Published on January 30, 2018 in Pacer Times, University of South Carolina Aiken’s college paper
The 24th Annual Screen Actors Guild Awards that aired on Jan. 21 reflected just how progressive society is becoming, with many awards going to women and minorities.
The Guild was founded in 1933 and has a rich history in labor reform and eventually helped dissolve the disadvantageous studio system. It won better working conditions for actors and has fostered the growth in realizing actors as individuals.
In 1935, SAG boycotted the Oscars but as time goes on SAG Awards are becoming accurate predictors of those who will win Oscars.
SAG, a guild comprised of all actors, has provided the foundation for the self-empowerment of actors. To no surprise, awards were gifted to those deserving of them, regardless of gender or skin color.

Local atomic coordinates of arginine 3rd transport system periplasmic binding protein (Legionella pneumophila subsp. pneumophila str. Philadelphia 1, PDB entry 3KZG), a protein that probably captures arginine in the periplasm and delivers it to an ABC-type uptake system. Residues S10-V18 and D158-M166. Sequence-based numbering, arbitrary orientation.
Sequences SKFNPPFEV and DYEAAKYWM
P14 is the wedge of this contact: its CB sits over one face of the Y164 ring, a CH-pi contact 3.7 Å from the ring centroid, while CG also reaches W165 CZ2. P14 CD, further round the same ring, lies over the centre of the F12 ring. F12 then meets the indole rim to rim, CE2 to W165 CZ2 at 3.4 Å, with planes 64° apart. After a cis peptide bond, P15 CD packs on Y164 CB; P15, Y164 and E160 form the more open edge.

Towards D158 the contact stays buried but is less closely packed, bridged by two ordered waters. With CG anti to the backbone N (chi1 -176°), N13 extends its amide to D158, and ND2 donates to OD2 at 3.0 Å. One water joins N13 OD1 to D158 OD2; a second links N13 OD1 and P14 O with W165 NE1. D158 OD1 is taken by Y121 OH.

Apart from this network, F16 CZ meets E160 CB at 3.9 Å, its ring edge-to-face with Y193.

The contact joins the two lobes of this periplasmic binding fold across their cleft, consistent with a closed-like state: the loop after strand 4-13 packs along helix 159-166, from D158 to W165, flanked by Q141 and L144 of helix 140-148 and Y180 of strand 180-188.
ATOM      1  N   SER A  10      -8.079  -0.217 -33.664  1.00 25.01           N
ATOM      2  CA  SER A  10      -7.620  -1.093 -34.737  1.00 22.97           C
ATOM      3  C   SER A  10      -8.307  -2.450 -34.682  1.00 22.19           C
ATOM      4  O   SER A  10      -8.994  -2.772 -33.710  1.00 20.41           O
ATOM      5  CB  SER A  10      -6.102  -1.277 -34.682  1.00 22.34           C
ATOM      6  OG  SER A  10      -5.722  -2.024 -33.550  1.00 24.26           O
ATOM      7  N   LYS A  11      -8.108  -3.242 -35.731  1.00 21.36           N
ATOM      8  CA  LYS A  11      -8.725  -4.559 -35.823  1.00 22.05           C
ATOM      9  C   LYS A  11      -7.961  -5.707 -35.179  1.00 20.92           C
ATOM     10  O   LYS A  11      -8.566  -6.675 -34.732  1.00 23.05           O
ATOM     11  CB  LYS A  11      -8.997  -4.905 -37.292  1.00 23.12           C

The Guild hasn’t had a host until this year and it was Kirsten Bell. All presenters were female, too.
Bell set the tone with a heartfelt line, “As we march forward with active momentum and open ears, let’s make sure we’re leading the charge with empathy and with diligence, because fear and anger never win the race.”
There were several innocuous political commentaries, such as introducing “The Handmaid’s Tale” as a documentary. “The Handmaid’s Tale” is not a documentary but is a drama show about a dystopian world harshly oppressing women.
This year is the first year that the award for Outstanding Performance by a Male Actor in a Drama Series was given to an African American, Sterling K. Brown.
And this year, a talented Morgan Freeman won the SAG Life Achievement Award.
In the past, diversification of nominees was not as varied but for years to come, there is no longer a strong foreboding of exclusionary nominating and prejudice. Talent and promise is the true focus. Awards are based on ability, not presumptions or unsolicited favoritism.
Bell talked about fear not winning any race and with the way in which awards were presented this year and what controversial statements were fearlessly said, instinctual apprehension seems to be waning in these kinds of ceremonies.